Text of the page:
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Vol 17, No 6 (2022)
Case report
Published online: 2022-04-22

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Folia Cardiologica 2022

vol. 17, no. 6, pages 363–366

DOI: 10.5603/FC.a2021.0027

Copyright © 2022 Via Medica

ISSN 2353–7752

e-ISSN 2353–7760

Patient out of control: diagnostic and treatment dilemmas in Loeys-Dietz syndrome

Pacjent poza kontrolą — trudności diagnostyczne i lecznicze w zespole Loeysa-Dietza

Anna Danel1Alicja Szczerba1Radosław Kowalski1Joanna Śliwka2Szymon Pawlak3
1Faculty of Medical Sciences in Zabrze, Medical University of Silesia, Katowice, Poland
2Department of Cardiac Surgery, Transplantology and Mechanical Circulatory Support in Children, Silesian Center for Heart Diseases, Zabrze, Poland
3Department of Cardiac, Vascular and Endovascular Surgery and Transplantology, Silesian Center for Heart Disease, Zabrze, Medical University of Silesia, Katowice, Poland

Address for correspondence: Anna Danel MD, Department of Cardiac Surgery, Transplantology and Mechanical Circulatory Support in Children, Faculty of Medical Sciences in Zabrze, Medical University of Silesia, Katowice, Poland, e-mail: aniadan24@gmail.com

This article is available in open access under Creative Common Attribution-Non-Commercial-No Derivatives 4.0 International (CC BY-NC-ND 4.0) license, allowing to download articles and share them with others as long as they credit the authors and the publisher, but without permission to change them in any way or use them commercially.

Loeys-Dietz syndrome (LDS) first identified in 2005 is an aggressive congenital disorder of connective tissue characterized by multisystemic involvement (hypertelorism, and bifid/broad uvula or cleft palate). The most common features are vascular manifestations such as widespread arterial aneurysms and dissection at a young age. The diagnosis is confirmed by a molecular test and computed tomography but no specific diagnostic criteria exist. The similarity of clinical manifestations to other connective tissue disorders may be associated with poor recognition of LDS. The patient is a 20-month-old boy who was admitted to our clinic presenting circulatory failure. Tests revealed dilated ascending aorta and aortic valve regurgitation, because of which ascending aorta and aortic valve replacement was performed. Seven years later his health state deteriorated significantly. Computed tomography angiography revealed a massive aneurysm of the aortic arch (8 cm), multiple thoracic aortic aneurysms and vascular tortuosity. Based on significant clinical image LDS was diagnosed. Due to the multiplicity of aneurysms, the patient was disqualified from any further surgical treatment. LDS is characterized by an aggressive vascular course. Early diagnosis, prophylactic surgery of the aorta and pharmacological treatment are recommended in these patients as the only possibility to prolong their lives.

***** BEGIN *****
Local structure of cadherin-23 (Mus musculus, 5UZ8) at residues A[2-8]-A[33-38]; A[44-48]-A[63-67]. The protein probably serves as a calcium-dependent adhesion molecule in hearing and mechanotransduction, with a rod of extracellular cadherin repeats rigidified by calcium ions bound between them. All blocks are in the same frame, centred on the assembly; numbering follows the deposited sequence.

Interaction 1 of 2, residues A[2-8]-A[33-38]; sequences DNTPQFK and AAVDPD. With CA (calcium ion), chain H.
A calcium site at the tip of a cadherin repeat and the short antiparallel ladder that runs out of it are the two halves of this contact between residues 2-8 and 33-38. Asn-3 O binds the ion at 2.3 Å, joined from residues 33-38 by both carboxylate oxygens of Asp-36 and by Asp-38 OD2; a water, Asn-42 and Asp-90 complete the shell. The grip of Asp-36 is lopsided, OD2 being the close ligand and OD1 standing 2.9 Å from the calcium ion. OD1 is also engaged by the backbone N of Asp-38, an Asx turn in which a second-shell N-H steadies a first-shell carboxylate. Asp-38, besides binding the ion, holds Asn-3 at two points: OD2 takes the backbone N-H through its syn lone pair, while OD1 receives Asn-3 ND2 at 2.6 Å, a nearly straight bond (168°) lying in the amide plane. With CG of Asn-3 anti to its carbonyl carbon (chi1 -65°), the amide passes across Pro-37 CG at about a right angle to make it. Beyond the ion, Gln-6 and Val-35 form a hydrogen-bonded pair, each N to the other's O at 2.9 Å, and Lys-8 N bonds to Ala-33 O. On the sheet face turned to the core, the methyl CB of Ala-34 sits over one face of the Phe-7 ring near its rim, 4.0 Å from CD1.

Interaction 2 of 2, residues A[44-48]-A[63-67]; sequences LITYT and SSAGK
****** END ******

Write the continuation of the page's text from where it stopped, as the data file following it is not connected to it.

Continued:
Key words: Loeys-Dietz syndrome, connective tissue diseases, aortic aneurysm, cardiovascular abnormalities, aortic dissection
Folia Cardiologica 2022; 17, 6: 363–366


Loeys-Dietz syndrome (LDS) is a rare connective tissue disorder (CTD) with autosomal dominant inheritance. 75% of cases result from de novo mutation [1]. The exact prevalence is unknown. LDS has multisystemic manifestations, considering a mainly cardiovascular system.

Case report

A 20-month-old boy was admitted to a hospital in severe general condition with the blood flow centralization. Echocardiography revealed left ventricular hypertrophy with a left ventricular ejection fraction (LVEF) of 14%. Computed tomography angiography (CTA) presented ascending aorta diameter enlarged to 3.5 cm (Figure 1), aortic arch diameter to 1.8 cm. Diagnostic cardiac catheterization revealed massive aortic valve regurgitation. Cardiac surgeons performed aortic valve replacement and supracoronary ascending aorta replacement which improved the patients condition significantly (LVEF improved to 40%). On the 18th day after surgery, the boy was discharged with an antihypertensive drug regimen. Due to parental non-compliance, the patient did not follow treatment directions. Seven years later the boy was admitted to our clinic with features of upper respiratory tract inflammation, progressive dyspnoea and exercise intolerance. The X-ray image was inconclusive. Inflammation parameters were moderately elevated, blood culture result was negative. Empiric antibiotic therapy was initiated. Echocardiography did not show any vegetations. CTA revealed: an aortic arch aneurysm (8 cm), multiple thoracic aortic aneurysms, dilated brachiocephalic trunk (3.25 cm) (Figure 2A) and common carotid arteries, aneurysm of the right middle cerebral artery (Figure 2B). Moreover, the patient presented optic neuropathy, papilledema, dissection of a retina, intraocular inflammation and scoliosis. Based on clinical manifestation the LDS was diagnosed by two independent units. Due to the multiplicity of aneurysms Heart Team disqualified the patient from any surgical treatment. Tracheobronchial compression with atelectasis occurred as a consequence of an aortic arch aneurysm. Because of recurrent respiratory disorders demanding mechanical ventilation and repeated intubations tracheostomy was performed. Unfortunately, the patient died due to spontaneous pulmonary haemorrhage and cardiac arrest.